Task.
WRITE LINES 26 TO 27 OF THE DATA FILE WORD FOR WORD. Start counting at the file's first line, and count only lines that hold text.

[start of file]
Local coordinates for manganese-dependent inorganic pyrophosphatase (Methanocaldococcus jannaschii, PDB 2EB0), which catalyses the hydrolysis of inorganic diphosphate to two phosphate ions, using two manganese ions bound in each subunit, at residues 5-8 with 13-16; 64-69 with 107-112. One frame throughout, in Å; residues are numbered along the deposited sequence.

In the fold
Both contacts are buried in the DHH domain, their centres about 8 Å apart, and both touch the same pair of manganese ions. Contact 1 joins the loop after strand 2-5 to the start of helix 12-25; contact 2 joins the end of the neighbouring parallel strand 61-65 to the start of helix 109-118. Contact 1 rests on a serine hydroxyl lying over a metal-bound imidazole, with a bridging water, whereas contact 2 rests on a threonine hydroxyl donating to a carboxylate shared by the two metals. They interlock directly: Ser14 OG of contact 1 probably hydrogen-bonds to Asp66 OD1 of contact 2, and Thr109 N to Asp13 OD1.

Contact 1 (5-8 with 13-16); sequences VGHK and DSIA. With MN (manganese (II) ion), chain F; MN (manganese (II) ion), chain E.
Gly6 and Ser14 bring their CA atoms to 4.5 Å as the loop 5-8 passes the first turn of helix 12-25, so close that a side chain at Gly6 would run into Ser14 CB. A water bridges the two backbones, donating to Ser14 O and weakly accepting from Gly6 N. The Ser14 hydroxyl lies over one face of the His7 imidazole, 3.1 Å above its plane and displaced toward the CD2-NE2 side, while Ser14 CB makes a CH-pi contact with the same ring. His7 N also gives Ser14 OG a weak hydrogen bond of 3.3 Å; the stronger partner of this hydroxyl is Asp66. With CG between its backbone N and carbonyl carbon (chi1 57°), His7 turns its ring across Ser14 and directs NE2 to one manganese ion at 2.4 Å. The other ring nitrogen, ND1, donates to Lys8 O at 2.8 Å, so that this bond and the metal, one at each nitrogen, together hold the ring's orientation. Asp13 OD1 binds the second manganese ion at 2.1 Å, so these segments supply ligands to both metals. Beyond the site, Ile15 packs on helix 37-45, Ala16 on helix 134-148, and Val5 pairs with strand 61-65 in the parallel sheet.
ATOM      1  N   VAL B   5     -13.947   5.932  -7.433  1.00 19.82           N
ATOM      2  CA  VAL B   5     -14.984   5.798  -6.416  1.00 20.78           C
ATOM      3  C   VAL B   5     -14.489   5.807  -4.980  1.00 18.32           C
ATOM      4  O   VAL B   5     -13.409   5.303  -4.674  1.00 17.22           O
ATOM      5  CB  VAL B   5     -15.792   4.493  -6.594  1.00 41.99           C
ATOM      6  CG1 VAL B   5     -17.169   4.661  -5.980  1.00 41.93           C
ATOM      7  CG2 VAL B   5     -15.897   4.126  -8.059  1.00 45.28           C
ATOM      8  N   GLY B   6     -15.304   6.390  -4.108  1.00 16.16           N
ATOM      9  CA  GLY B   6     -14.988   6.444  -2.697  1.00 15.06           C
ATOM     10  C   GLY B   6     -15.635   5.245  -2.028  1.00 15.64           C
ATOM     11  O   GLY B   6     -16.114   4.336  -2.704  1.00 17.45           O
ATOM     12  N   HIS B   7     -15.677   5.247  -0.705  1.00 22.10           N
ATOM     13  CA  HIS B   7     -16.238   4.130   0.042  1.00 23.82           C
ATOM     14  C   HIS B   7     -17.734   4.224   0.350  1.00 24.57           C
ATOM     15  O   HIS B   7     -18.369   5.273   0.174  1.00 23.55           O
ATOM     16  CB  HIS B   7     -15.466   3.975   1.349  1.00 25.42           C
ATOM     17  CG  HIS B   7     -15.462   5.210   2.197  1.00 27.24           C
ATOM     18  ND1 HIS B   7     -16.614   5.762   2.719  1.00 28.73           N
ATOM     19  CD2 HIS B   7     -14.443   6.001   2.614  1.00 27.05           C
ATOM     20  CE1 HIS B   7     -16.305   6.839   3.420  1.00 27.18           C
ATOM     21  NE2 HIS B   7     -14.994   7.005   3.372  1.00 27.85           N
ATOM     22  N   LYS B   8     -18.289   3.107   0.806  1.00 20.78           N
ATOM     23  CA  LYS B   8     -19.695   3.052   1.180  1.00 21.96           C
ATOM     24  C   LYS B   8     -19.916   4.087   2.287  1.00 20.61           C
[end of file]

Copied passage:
ATOM     21  NE2 HIS B   7     -14.994   7.005   3.372  1.00 27.85           N
ATOM     22  N   LYS B   8     -18.289   3.107   0.806  1.00 20.78           N